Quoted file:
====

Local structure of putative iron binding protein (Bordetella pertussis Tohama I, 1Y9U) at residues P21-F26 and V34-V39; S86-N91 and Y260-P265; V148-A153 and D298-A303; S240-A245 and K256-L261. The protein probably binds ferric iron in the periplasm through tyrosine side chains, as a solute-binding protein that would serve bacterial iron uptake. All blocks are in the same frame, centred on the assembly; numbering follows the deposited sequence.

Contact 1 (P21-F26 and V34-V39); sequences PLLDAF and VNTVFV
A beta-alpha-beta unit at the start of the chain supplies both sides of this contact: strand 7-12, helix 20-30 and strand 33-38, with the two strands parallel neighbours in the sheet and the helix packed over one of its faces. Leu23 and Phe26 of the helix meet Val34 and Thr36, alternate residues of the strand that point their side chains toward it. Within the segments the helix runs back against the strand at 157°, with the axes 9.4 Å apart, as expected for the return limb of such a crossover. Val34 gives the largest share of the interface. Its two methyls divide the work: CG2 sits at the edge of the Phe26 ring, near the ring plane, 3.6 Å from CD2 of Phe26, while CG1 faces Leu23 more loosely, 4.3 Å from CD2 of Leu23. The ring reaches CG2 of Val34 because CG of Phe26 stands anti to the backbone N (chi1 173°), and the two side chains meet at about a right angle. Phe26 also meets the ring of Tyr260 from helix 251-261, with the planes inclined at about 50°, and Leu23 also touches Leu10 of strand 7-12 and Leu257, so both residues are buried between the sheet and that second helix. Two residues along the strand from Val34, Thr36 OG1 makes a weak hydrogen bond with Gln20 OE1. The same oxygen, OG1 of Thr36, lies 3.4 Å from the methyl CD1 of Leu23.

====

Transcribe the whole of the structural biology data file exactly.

Local structure of putative iron binding protein (Bordetella pertussis Tohama I, 1Y9U) at residues P21-F26 and V34-V39; S86-N91 and Y260-P265; V148-A153 and D298-A303; S240-A245 and K256-L261. The protein probably binds ferric iron in the periplasm through tyrosine side chains, as a solute-binding protein that would serve bacterial iron uptake. All blocks are in the same frame, centred on the assembly; numbering follows the deposited sequence.

Contact 1 (P21-F26 and V34-V39); sequences PLLDAF and VNTVFV
A beta-alpha-beta unit at the start of the chain supplies both sides of this contact: strand 7-12, helix 20-30 and strand 33-38, with the two strands parallel neighbours in the sheet and the helix packed over one of its faces. Leu23 and Phe26 of the helix meet Val34 and Thr36, alternate residues of the strand that point their side chains toward it. Within the segments the helix runs back against the strand at 157°, with the axes 9.4 Å apart, as expected for the return limb of such a crossover. Val34 gives the largest share of the interface. Its two methyls divide the work: CG2 sits at the edge of the Phe26 ring, near the ring plane, 3.6 Å from CD2 of Phe26, while CG1 faces Leu23 more loosely, 4.3 Å from CD2 of Leu23. The ring reaches CG2 of Val34 because CG of Phe26 stands anti to the backbone N (chi1 173°), and the two side chains meet at about a right angle. Phe26 also meets the ring of Tyr260 from helix 251-261, with the planes inclined at about 50°, and Leu23 also touches Leu10 of strand 7-12 and Leu257, so both residues are buried between the sheet and that second helix. Two residues along the strand from Val34, Thr36 OG1 makes a weak hydrogen bond with Gln20 OE1. The same oxygen, OG1 of Thr36, lies 3.4 Å from the methyl CD1 of Leu23.